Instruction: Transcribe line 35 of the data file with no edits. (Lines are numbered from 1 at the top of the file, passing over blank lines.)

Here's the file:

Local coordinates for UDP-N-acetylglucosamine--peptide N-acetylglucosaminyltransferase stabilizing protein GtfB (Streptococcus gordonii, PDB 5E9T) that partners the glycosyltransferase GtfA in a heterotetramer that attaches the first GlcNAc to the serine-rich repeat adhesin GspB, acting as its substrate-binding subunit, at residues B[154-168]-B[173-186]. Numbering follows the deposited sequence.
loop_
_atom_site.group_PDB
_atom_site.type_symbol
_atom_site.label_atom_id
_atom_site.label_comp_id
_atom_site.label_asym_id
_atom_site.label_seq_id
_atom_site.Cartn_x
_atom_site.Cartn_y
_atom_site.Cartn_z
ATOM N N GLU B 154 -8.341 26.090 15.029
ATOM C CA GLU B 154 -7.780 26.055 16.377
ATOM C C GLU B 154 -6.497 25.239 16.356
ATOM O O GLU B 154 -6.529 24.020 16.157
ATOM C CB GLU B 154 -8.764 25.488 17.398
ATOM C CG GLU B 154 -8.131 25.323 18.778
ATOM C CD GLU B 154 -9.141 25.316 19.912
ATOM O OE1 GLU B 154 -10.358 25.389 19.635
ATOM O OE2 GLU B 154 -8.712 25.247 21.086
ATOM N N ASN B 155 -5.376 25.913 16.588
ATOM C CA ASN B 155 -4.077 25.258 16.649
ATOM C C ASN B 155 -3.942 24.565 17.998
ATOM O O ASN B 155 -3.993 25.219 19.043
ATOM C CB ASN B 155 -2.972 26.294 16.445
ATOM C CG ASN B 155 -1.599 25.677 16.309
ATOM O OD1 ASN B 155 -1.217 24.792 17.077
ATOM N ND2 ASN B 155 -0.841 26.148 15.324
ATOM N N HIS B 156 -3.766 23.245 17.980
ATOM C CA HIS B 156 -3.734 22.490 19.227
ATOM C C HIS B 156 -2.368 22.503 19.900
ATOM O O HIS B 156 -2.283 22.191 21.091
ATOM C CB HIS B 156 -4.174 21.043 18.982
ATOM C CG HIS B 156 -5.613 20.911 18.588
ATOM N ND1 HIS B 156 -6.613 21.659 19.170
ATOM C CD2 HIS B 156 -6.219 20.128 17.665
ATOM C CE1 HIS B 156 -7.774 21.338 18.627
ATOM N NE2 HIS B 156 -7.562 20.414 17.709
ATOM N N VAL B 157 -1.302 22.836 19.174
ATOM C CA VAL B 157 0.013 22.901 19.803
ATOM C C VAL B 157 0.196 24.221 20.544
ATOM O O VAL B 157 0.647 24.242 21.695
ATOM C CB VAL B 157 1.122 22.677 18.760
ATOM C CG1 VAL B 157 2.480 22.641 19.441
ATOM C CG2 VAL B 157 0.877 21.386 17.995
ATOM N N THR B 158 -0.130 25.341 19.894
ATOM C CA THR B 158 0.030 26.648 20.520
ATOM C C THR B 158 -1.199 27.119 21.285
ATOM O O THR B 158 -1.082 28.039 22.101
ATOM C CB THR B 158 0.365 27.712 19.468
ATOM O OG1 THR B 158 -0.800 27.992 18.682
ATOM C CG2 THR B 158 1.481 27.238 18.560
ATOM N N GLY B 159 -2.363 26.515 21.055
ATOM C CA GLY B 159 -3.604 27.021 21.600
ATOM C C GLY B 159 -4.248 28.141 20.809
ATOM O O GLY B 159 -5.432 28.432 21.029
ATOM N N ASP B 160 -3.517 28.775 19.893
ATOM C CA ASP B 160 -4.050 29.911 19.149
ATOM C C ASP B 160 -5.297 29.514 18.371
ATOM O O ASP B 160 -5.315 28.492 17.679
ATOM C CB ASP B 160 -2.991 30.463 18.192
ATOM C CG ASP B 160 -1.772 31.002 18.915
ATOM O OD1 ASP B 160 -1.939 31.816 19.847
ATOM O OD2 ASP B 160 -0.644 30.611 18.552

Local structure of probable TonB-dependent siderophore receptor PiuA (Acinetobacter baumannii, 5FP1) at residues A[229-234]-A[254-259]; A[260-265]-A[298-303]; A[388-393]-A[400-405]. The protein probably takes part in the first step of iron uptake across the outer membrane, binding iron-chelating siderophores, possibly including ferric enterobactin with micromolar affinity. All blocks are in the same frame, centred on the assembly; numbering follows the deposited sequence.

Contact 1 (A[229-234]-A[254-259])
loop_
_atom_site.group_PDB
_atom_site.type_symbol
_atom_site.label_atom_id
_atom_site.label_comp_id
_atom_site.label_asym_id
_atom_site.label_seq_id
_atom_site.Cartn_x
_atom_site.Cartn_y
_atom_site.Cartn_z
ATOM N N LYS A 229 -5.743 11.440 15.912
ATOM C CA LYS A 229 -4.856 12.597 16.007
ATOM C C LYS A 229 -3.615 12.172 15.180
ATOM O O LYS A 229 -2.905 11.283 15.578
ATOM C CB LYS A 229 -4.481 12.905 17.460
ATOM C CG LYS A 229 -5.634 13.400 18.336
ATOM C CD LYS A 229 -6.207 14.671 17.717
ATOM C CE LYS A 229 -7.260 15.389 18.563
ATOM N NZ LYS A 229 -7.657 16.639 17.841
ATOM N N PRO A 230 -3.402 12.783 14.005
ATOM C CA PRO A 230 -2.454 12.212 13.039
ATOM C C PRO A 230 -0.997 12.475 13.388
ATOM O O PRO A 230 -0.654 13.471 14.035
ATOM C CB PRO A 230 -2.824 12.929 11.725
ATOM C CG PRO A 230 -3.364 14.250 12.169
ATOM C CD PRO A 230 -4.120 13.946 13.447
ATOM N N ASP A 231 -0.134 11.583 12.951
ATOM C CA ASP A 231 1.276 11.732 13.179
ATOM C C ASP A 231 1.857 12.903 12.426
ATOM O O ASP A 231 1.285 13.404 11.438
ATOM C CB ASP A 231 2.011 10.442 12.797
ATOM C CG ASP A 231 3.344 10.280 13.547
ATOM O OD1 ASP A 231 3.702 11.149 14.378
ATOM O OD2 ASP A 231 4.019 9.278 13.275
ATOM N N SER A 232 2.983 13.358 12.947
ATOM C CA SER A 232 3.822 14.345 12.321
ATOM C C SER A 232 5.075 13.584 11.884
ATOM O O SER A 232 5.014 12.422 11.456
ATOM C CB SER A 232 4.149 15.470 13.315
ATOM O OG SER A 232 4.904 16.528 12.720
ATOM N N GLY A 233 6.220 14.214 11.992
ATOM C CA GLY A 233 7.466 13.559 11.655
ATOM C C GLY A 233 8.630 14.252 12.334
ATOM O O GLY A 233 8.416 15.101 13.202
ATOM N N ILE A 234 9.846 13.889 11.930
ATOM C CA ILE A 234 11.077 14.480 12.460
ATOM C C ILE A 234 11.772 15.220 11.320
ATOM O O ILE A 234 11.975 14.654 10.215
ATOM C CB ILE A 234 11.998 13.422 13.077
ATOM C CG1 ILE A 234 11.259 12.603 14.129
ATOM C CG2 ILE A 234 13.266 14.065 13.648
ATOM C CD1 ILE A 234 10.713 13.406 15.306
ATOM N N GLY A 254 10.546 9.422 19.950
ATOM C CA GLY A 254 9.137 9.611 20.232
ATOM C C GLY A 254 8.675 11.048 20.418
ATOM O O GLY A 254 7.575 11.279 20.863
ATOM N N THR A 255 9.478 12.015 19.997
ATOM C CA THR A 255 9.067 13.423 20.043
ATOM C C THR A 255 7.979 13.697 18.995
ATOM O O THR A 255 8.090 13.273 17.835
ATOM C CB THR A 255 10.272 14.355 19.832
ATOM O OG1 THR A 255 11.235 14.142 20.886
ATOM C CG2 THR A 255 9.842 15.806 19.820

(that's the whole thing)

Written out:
ATOM N ND1 HIS B 156 -6.613 21.659 19.170